Although Rafael Nadal’s straight-sets US Open final win over Kevin Anderson was hardly a surprising result, the Spaniard showed another example of how he has reinvented the game. Long known for his intense topspin and mental strength, Nadal stretched the limits of the court by returning serve from the outskirts of Arthur Ashe Stadium.
Vamos-Rafa in deep warning track position to return serv pic.twitter.com/HprmIk4vDE— Brad Gilbert (@bgtennisnation) September 10, 2017
It’s like the 31-year-old is playing in another dimension.
"Any farther back and they will ask him for his ticket" - Chris Fowler on ESPN on how far back Nadal stands to return Anderson's serve— Randy Walker (@TennisPublisher) September 10, 2017
The 16-time major winner has incorporated this strategy against big servers before, using it to thwart Roger Federer's net attacks in the 2014 Australian Open semifinals. The risk is that Nadal gives up serving angles and leaves his own court more open. The rewards are his excellent margins and increased time to return serves by hitting deeper and carving unusual angles.
Rafa stands so far back to return Anderson's serve that his subsequent move to the baseline is akin to a net rush. It's working. #USOpen— Ed McGrogan (@EdMcGrogan) September 10, 2017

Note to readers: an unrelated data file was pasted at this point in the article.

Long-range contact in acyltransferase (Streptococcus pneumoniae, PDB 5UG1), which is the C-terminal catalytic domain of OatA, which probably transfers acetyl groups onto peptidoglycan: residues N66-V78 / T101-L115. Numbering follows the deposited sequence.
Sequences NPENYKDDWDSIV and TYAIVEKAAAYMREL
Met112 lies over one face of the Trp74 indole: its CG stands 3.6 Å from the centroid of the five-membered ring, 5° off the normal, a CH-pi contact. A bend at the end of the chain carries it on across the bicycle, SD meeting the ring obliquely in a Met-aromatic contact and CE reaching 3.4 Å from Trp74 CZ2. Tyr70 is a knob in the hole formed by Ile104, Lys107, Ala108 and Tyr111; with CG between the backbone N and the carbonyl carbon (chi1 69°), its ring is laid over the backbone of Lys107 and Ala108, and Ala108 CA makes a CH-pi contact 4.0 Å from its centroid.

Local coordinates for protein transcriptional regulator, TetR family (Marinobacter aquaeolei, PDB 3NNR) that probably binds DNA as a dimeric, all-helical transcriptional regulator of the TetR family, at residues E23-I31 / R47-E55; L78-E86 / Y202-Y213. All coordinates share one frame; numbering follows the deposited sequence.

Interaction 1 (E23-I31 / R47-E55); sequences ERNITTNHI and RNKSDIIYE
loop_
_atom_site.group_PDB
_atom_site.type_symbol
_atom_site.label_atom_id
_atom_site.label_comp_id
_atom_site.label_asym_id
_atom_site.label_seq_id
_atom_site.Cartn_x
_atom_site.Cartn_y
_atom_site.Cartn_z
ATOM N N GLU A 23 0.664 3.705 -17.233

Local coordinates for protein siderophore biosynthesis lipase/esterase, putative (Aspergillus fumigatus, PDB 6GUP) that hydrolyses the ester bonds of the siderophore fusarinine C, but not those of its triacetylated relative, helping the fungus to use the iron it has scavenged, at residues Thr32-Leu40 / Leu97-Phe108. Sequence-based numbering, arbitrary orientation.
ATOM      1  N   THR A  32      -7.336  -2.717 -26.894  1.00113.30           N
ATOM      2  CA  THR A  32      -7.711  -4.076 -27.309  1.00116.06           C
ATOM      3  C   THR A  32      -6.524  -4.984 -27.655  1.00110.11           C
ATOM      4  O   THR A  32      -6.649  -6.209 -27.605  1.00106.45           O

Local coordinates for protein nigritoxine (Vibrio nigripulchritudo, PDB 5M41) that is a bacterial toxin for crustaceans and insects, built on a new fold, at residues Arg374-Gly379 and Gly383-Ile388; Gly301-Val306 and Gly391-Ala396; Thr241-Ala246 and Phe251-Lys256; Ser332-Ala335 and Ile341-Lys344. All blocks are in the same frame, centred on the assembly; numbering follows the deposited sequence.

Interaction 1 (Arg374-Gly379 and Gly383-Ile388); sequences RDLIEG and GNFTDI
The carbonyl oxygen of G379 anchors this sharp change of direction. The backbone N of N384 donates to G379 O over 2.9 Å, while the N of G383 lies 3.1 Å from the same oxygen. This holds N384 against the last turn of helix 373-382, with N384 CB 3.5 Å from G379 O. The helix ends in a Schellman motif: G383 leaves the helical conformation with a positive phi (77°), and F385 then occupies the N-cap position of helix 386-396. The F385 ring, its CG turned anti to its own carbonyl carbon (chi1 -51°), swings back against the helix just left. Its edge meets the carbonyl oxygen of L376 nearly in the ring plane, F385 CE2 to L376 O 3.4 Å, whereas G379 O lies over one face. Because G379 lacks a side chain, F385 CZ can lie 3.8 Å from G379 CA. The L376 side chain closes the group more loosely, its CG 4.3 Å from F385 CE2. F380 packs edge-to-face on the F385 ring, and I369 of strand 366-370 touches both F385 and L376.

Early in the match, Nadal spun back in a crazy return that whirled around and over a hesitant 6'8" Anderson.
Coming into the match, Anderson talked about how important it would be to control the court. Instead, he was forced into uncomfortable approach shots at critical times and won only 16 of 34 points at net.
By the second set, Nadal transitioned from a defensive attack to aggressively punching more winners than Anderson (15 to 6) and using the court like an exercise in advanced geometry. The world No. 1 never wavered in his tactics, and Anderson was unable to respond. He failed to create a single breakpoint opportunity.
this is the most dominant performance by an invisible person since Kevin Bacon in "Hollow Man" pic.twitter.com/f9aR4pjbL3— Ricky Dimon (@Dimonator) September 10, 2017
Never underestimate the heart—I mean, the unorthodox tactics—of a champ. Nadal's ultra-deep return position got him all the breaks he needed— Steve Tignor (@SteveTignor) September 10, 2017
Credit Nadal’s talent, unconventional style and competitive heart. It's clear he's also one of the great thinkers in the game. He adapts, readjusts and finds ways to deliver new strokes for familiar results.